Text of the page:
Be smart – be open: Invest in Innovation, not in routine
Modern drug development is expensive, tedious and very data intensive. One of the most challenging issues is the interoperability of tools and data.
By Thomas Karopka, project manager, BioCon Valley, work group chair at the European Federation of Medical Informatics
Modern drug development is expensive, tedious and very data intensive. With the invent of high throughput technologies and the availability of huge amounts of data over the internet drug development has turned from a lab-dominant to a data-dominant science. One of the most challenging issues is the interoperability of tools and data. Due to the many different sources and tools it is difficult to analyse and compare data. Another pressing demand is the development of new algorithms to analyze and mine the ever increasing amount of data and the linkage of genotype and phenotype data.
The bioinformatics research community has started very early to join forces and develop algorithms in collaboration and share data and tools under a free and open source model. Free/Libre and Open source software (FLOSS) is software that is shared under a that grants the user thr right to study, modify and redistribute the software. Additionally many data sources are available under an open access policy which is actually a prerequisite for effective and efficient research. This has led to a strong open source community in bioinformatics. Already in 2000 an annual conference, the Bioinformatics Open Source Conference (BOSC), was founded and established as a global community for open source in bioinformatics. One of the main advantages of open source is that it allows an evolutionary development process. Developers can focus on the innovative part instead of reinventing the wheel by implementing 80-90% of a software system that are similar in every system.
Being initially driven by researchers motivated to accelerate research in their field the open source philosophy has been adopted also by industry and big pharma recently. One recent example is the tranSMART Foundation which aims at establishing and sustaining an open platform for translational biomedical research based on open source and open data. Translational medicine or translational science is a discipline within biomedical and public health research that aims to improve the health of individuals and the community by “translating” findings into diagnostic tools, medicines, procedures, policies and education. Translational medicine is a highly-collaborative, multi-disciplinary approach and therefore optimally suited for an open approach.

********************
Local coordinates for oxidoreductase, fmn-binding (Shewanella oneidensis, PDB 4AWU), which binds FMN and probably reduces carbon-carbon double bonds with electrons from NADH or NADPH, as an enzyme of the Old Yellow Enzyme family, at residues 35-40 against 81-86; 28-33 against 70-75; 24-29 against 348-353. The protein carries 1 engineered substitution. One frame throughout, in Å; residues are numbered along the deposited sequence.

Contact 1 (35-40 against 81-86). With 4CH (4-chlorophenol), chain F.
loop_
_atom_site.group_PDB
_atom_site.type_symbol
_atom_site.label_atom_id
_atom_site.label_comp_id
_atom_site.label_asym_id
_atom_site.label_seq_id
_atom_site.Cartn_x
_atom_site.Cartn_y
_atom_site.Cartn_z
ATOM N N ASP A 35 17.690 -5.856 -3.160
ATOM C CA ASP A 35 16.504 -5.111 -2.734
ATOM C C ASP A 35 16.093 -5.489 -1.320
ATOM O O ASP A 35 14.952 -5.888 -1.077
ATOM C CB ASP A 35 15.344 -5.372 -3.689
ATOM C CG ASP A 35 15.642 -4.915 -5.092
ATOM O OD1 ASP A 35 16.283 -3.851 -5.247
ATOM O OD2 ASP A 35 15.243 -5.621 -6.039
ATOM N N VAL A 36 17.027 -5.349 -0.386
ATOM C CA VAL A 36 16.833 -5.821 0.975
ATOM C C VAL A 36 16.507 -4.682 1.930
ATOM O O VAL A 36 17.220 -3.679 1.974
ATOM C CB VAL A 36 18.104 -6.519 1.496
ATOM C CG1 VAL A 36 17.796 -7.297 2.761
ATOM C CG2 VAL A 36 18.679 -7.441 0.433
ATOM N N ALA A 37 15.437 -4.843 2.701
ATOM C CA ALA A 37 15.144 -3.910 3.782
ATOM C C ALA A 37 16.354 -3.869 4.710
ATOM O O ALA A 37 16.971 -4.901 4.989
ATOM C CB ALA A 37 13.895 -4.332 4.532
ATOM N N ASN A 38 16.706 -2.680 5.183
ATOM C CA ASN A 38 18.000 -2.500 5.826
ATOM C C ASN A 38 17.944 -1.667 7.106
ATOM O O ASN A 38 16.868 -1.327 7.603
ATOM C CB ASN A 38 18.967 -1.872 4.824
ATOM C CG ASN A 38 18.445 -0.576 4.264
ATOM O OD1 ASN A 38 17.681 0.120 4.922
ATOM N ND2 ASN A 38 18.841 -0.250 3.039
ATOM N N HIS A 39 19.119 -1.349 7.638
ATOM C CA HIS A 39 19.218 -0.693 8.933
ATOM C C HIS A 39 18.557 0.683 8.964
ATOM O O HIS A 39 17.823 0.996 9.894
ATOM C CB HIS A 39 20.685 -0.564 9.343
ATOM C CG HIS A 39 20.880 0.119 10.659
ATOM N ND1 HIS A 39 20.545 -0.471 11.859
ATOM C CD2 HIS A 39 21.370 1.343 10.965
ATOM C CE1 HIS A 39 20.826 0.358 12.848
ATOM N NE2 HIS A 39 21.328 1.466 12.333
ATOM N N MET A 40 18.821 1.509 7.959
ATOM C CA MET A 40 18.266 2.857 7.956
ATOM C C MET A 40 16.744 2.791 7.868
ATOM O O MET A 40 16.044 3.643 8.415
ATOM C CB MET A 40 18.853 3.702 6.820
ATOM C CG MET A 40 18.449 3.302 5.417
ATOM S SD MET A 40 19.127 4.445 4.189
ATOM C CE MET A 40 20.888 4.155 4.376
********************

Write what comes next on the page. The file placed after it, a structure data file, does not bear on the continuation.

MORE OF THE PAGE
The origins of tranSMART go back to a data management system developed by scientists at Johnson & Johnson and Recombinant Data Corporation. The next generation of tranSMART will be developed in collaboration with developers and users of eTRIKSand TraIT – two informatics/analytics knowledge management systems currently under development and supported by major European translational research initiatives. In bioinformatics and life sciences FLOSS is mainly used in a research context. However, in health care delivery FLOSS has already been used from the very beginning of health informatics development and has gained some attraction over the recent decade. The databaseMedFLOSS lists more than 300 software systems that are available under a FLOSS license. The database also contains a list of references as well as information of professional support providers. A recent meta-review by Karopka et.al. gives a good overview of the development in the field of health care in the last decade.